P.K. Bahri, J.
(1) One kilogram of opium is stated to have been recovered from the petitioner. The petitioner has sought bail alleging that he has been falsely implicated in this case. It is not possible to hold that the petitioner has been falsely implicated in this case in absence of any satisfactory material brought on record. Counsel for the petitioner has argued that no evidence has been collected by the prosecution to show that the contents of the goods recovered from the petitioner are opium as defined in the Narcotic Drugs and Psychotropic Substances Act, 1985 (hereinafter referred to as ‘NDPS Act’). I have seen the copy of the C.F.S.L. report placed before me by the learned counsel for the petitioner which shows that the sample of the contents seized from the petitioner was examined and the expert opined that the sample gave positive test for opium and the percentage of morphine found in the sample is 2.4% approximately. Counsel for the petitioner has made reference to Sushil Kumar v. State of Haryana, 1984 Punjab Law Reporter 420(1), a Division Bench Judgment, Amta Singh v. State of Punjab, 1987(1) C.L.R. 533(2), Boota Singh v. State of Punjab, 1980 Cri. L.J. 336 (3) and Samsher Singh v. State of Punjab, 1987(1) Recent C.R. 53(4), extracts of which have been enumerated in the bail petition itself, where the view has been taken that unless and until the report of the expert shows that the contents examined by the expert contain any of the ingredients mentioned in the definition of ‘opium’ the sample cannot be treated as ‘opium’ for the purposes of the Ndps Act. It was mentioned that the mere fact that some percentage of morphine is detected in the sample would not make the product as opium. ‘Opium’ has been defined in clause (xv) in Section 2 of the Ndps Act to mean as follows: “(A)the coagulated juice of the opium poppy; and (b) any mixture, with or without any neutral material, of the coagulated juice of the opium poppy, but does not include any preparation containing not more than O.2 per cet of morphine.”
(2) The word ‘morphine’ has been defined in Webster’s Third New International Dictionary to mean ‘as the principal alkaloid of opium occurring in amounts up to 15 per cent’. ‘Opium’ as defined in Black’s Medical Dictionary lays down that ‘the action of opium depends upon the alkaloids it contains, of which no fewer than 18 are available from different kinds. Of these, the chief ‘are morphine, codeine etc.’ So, morphine is the main and principle alkaloid of opium and if morphine is found in the product above O.2% the product has to be treated as ‘opium’. It is not. possible to agree with the view expressed by the other High Courts on this point. Counsel for the petitioner has made reference to -an order made by H. C. Goel, J. in Criminal Miscellaneous (Main) No. 910/88, Ashwani Kumar v. State, decided on August 16, 1968(5). I have gone through the order and find that no opinion has been expressed on this point by the learned Judge and only different contentions made by counsel for the petitioner have been noticed including the judgments of Gujarat and Punjab High Courts and then it was found that the case was fit for grant of bail. So, no ratio of law has been. laid down in this judgment which could be considered applicable to the facts of the present case. I am of the prima facie view that once the C.F.S.L. certificate is given showing the presence of percentage of morphine above O.2% the contents of the sample have to be treated as ‘opium’.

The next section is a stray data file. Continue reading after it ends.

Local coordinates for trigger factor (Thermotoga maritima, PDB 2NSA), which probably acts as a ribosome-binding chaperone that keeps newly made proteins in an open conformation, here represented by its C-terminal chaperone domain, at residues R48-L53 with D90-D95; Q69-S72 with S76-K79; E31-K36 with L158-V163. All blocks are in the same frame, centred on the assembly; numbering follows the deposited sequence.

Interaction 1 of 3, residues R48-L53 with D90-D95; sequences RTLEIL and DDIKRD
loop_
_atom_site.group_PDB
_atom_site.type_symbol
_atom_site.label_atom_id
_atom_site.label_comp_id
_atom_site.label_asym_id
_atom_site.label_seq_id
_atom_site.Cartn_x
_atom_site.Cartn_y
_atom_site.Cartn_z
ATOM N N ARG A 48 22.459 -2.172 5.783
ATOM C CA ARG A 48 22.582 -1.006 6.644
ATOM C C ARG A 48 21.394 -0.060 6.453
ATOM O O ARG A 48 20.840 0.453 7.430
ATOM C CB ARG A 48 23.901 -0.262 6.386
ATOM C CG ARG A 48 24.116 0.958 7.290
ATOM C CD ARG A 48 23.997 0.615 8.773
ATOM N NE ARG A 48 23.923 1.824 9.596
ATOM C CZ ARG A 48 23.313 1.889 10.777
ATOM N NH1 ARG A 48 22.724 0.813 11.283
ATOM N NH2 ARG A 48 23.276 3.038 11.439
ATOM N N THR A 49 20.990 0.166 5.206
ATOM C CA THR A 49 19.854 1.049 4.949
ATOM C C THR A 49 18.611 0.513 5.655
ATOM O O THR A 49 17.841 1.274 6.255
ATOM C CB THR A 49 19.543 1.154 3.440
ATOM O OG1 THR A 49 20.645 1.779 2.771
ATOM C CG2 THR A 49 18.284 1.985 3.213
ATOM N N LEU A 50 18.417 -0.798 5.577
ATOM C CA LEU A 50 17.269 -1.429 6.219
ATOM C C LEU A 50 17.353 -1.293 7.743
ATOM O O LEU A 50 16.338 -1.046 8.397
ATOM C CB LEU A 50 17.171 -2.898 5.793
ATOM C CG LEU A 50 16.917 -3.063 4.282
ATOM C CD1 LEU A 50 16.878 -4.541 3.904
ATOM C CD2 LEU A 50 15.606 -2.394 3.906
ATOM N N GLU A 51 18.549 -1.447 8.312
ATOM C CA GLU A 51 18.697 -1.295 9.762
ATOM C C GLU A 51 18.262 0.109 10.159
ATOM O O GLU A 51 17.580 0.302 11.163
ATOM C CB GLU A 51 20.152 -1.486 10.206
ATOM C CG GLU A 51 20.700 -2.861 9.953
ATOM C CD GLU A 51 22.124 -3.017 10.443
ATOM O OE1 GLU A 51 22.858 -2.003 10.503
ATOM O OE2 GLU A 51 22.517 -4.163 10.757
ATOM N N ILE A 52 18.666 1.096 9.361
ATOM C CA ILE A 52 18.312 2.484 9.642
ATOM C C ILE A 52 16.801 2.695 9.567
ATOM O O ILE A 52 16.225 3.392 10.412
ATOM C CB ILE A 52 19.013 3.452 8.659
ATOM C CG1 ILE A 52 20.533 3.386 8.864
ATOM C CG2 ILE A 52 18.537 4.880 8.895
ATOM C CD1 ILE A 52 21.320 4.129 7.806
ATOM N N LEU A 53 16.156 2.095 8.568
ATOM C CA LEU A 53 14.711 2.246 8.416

(3) Then, the learned counsel for the petitioner has argued that the petitioner has enjoyed the benefit of interim bail and had not misused the same and the petitioner is not a previous convict and there is no likelihood that the petitioner while on bail would not appear in court or would tamper with evidence, Hence, the petitioner should be granted bail and in the petition extracts of judgments given by the Supreme Court on the question of bail have been reproduced which I need not refer because they are well known but it is to be mentioned here that the offences under the Ndps Act are very serious and grave and the people indulging in such offences are really causing havoc to the health of the inhabitants of this world. The Legislature has thought fit to prescribe very deterrent punishment for such offences. The offences which have such deleterious effect on the health of the people are always to be dealt with a heavy hand and a person found committing such offences normally does net deserve to be released on bail. In the present case, the learned counsel for the petitioner has argued that one kilogram of opium is not a very big quantity and thus, the petitioner should be allowed bail. I do not think that one kilogram of opium is a small quantity. It may be that the Punjab High Court in the judgments mentioned in the bail petition thought such quantity to be not very big one but it is not possible to agree with such views because even a small quantity of the drugs coming into the scheme of the Ndps Act are vested with the same type of punishments. I do not think it is a fit case for grant of bail. The mere fact that the petitioner has been granted interim bail does not mean that he is entitled to have regular bail on merits on the ground that he had surrendered to the court after enjoying the interim bail. The petition is dismissed.